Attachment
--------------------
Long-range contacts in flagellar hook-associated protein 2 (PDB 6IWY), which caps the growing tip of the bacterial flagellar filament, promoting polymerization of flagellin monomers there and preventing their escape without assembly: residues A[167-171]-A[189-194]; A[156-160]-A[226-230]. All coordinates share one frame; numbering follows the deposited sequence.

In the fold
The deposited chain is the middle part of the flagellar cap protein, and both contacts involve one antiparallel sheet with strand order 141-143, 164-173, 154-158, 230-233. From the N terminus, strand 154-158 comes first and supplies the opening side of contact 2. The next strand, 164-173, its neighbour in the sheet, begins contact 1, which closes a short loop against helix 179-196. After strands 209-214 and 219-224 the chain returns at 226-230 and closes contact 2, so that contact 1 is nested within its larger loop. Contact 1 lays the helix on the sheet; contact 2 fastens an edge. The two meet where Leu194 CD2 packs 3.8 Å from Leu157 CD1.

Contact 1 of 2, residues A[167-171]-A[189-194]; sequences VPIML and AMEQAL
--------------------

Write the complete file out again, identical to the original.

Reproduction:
Long-range contacts in flagellar hook-associated protein 2 (PDB 6IWY), which caps the growing tip of the bacterial flagellar filament, promoting polymerization of flagellin monomers there and preventing their escape without assembly: residues A[167-171]-A[189-194]; A[156-160]-A[226-230]. All coordinates share one frame; numbering follows the deposited sequence.

In the fold
The deposited chain is the middle part of the flagellar cap protein, and both contacts involve one antiparallel sheet with strand order 141-143, 164-173, 154-158, 230-233. From the N terminus, strand 154-158 comes first and supplies the opening side of contact 2. The next strand, 164-173, its neighbour in the sheet, begins contact 1, which closes a short loop against helix 179-196. After strands 209-214 and 219-224 the chain returns at 226-230 and closes contact 2, so that contact 1 is nested within its larger loop. Contact 1 lays the helix on the sheet; contact 2 fastens an edge. The two meet where Leu194 CD2 packs 3.8 Å from Leu157 CD1.

Contact 1 of 2, residues A[167-171]-A[189-194]; sequences VPIML and AMEQAL